Suicides, short stories and space: Summer reading suggestions

William Price

You’ve taken countless naps. You’ve watched everything on Netflix, twice. Your fridge is empty of food and your brain is slowly melting from the Statesboro summer heat. What better way to relieve boredom and chill out than with a new book?

Check out three summer reads picked by our editors to enjoy over the last half of summer.

“A Long Way Down” By Nick Hornby

By Peyton Callanan

The George-Anne staff

While sliver screen adaptations of beloved books can range from fantastic (is it okay to talk about “Fight Club” now?) to downright terrible (lets never talk about “Eragon”), one thing most book lovers can agree upon is that the book is usually better than the movie.

So before watching Jesse Pinkman go toe-to-toe with James Bond this summer on the big screen in director Pascal Chummeil’s adaption of “A Long Way Down” staring Pierce Brosnan, Aaron Paul, Imogen Poots and Toni Collette, add Nicholas Hornby’s brilliant dark comedy novel to your poolside reading list.

The book is told from the rotating point-of-view of four strangers who form a unique bond after meeting on top of a sky scraper on New Years Eve, each with plans of committing suicide by jumping. Though they make a pact to all come down together and sort out their personal issues, their lives become increasingly more complicated the more they try to help each other.

While the plot may sound heavy, the book is full of Hornby’s signature sharp dialogue, fun pop-culture references and hilariously flawed characters.

“Stories for Nighttime and Some for the Day” By Ben Loory

By Lauren Gorla

The George-Anne staff

For those that may not enjoy reading a book over 200 pages long, this collection of short stories is definitely right up your alley. With 39 stories ranging from one to 10 pages long, there’s bound to be a few that will catch your attention.

Be prepared for some weirdness though before diving right into this book while lying out by the pool or lounging at the beach. There’s stories about a TV that watches people, magic pigs and tales of the end of the world, just to name a few.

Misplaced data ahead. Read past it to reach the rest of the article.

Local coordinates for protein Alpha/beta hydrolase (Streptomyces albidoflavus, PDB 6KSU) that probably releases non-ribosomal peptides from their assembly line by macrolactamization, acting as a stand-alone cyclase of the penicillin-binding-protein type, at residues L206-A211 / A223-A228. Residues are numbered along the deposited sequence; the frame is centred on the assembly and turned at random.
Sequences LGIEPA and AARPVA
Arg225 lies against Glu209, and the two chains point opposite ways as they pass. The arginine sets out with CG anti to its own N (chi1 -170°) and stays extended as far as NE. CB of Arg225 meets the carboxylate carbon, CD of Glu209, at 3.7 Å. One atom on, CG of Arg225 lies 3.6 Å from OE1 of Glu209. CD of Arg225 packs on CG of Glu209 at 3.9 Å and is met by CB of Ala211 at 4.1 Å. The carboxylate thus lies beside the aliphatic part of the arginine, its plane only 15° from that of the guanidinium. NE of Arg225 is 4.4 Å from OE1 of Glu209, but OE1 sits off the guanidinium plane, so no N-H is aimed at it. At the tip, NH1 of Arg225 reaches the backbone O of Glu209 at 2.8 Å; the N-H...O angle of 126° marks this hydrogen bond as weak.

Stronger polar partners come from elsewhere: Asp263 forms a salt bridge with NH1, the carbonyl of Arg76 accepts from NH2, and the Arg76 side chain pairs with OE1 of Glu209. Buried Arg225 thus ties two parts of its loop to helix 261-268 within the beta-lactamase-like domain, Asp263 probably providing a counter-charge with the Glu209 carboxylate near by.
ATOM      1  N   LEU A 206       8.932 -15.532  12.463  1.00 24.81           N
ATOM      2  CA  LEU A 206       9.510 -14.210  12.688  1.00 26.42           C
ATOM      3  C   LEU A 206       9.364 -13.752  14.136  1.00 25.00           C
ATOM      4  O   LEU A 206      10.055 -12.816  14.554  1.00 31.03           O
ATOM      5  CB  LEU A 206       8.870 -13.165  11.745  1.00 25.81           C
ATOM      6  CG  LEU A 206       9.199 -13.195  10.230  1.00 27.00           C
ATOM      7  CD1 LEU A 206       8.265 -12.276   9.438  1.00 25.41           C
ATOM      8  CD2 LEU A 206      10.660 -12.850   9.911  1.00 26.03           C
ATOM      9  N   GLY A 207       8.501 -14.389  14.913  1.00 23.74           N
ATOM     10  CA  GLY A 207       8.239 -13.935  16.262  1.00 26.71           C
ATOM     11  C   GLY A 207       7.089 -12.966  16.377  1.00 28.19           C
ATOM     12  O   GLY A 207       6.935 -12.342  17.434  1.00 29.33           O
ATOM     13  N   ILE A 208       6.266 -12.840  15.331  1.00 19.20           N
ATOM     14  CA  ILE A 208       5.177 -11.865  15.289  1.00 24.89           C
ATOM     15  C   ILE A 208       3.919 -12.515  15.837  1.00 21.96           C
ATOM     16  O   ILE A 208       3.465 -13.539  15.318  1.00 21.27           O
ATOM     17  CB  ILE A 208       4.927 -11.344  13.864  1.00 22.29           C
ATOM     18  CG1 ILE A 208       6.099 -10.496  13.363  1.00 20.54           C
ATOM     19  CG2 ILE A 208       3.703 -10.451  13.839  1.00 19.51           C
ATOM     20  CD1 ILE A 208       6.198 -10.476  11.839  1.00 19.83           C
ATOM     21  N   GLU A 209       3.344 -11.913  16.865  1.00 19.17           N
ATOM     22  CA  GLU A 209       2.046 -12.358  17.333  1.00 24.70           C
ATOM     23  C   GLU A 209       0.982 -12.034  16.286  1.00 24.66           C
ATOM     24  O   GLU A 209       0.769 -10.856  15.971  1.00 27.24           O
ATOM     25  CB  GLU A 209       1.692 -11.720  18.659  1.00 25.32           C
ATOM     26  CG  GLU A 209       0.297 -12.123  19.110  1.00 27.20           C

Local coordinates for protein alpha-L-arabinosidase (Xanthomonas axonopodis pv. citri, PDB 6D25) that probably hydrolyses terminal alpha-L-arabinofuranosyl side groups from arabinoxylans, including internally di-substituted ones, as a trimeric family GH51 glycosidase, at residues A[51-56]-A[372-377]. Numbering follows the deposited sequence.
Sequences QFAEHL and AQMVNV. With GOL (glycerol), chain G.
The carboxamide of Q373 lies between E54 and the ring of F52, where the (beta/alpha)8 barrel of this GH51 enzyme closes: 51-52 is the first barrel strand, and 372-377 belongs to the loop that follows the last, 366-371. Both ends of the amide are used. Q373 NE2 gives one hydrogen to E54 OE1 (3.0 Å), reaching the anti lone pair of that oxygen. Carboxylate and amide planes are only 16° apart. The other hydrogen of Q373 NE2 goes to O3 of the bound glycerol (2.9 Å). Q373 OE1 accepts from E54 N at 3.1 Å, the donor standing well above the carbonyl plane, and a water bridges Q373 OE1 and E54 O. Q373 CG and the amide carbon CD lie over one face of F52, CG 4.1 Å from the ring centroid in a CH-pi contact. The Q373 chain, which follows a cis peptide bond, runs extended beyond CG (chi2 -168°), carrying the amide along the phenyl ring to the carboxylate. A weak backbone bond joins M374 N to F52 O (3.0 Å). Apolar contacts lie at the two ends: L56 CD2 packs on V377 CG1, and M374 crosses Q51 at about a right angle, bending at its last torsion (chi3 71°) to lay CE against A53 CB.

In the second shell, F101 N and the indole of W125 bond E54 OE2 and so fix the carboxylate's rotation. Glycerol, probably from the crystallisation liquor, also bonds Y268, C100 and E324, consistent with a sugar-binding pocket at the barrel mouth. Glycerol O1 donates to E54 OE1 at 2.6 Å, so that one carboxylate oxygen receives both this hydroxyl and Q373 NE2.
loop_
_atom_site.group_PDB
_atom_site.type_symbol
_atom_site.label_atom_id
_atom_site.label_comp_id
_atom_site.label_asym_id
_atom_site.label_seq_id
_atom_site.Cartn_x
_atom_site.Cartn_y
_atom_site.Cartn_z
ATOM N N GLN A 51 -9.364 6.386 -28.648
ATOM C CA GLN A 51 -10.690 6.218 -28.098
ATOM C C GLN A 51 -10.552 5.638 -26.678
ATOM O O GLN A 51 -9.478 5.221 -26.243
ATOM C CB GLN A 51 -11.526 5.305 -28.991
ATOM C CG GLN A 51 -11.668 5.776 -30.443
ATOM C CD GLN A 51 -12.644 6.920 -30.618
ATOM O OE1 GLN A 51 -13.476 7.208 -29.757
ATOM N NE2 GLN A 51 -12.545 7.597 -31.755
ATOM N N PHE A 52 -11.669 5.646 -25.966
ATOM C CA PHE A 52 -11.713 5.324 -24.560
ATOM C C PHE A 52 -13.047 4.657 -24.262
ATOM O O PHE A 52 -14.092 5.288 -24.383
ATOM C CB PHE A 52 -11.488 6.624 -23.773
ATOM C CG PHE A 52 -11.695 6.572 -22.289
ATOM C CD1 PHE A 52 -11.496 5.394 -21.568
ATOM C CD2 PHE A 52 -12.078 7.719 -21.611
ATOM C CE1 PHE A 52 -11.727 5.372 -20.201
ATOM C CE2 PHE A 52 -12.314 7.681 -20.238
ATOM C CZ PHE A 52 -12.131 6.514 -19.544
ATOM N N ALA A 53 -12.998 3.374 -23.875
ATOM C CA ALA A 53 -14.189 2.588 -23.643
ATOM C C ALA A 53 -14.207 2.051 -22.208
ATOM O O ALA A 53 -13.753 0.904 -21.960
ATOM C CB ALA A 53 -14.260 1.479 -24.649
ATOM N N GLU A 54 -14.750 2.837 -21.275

Reading through the table of contents would lead a reader to believe that the stories are just your basic, run-of-the-mill tales. However, for the overanalyzers and English majors out there, each story is really just compiled of metaphors stacked on metaphors.

On the surface each story is just part of some weird facet of life, which makes it perfect for that easy-summer-read. But it also has an appeal for those who want a little something extra in their short story readings.

Take for example ‘The Sea Monster.’ You figure it’s probably about some monster in the ocean that eats sailors and brings destruction to a town. Well you’re basically right but if you think about it from an analytical standpoint, it’s more about how society’s pressures fall back upon themselves in the end. Pretty cool, right?

To sum it all up, a story from this book might just make you cringe, but it could also make you question your entire existence.

“An Astronaut’s Guide to Life on Earth” By Chris Hadfield

By Will Price

The George-Anne staff

Although memoirs aren’t normally my thing, the title and cover of this book were enough for me to give it the old college try. I mean, there’s an astronaut riding a skateboard, what’s not to like?

Turning the first few pages were no less inviting. Colonel Chris Hadfield details his brutally exciting, adrenaline-filled life with the tone of your cool uncle telling you one of his old stories. Hadfield goes into great detail recounting his extraordinary feats, like breaking into a space station with nothing more than a Swiss Army knife, but he is also sure to highlight what he learned from everything he’s done.

This is what makes the book so much more than the fun, witty book that it is. Hadfield humanizes all of the incredible things he’s done in a way that I hadn’t thought about before. He keeps your interest with his stories and makes you remember them with his lessons.

The book is separated into three parts, “Pre-launch,” “Liftoff,” and “Coming down to Earth.” The memoir comes in at only 282 pages and was my most surprisingly enjoyable summer read so far.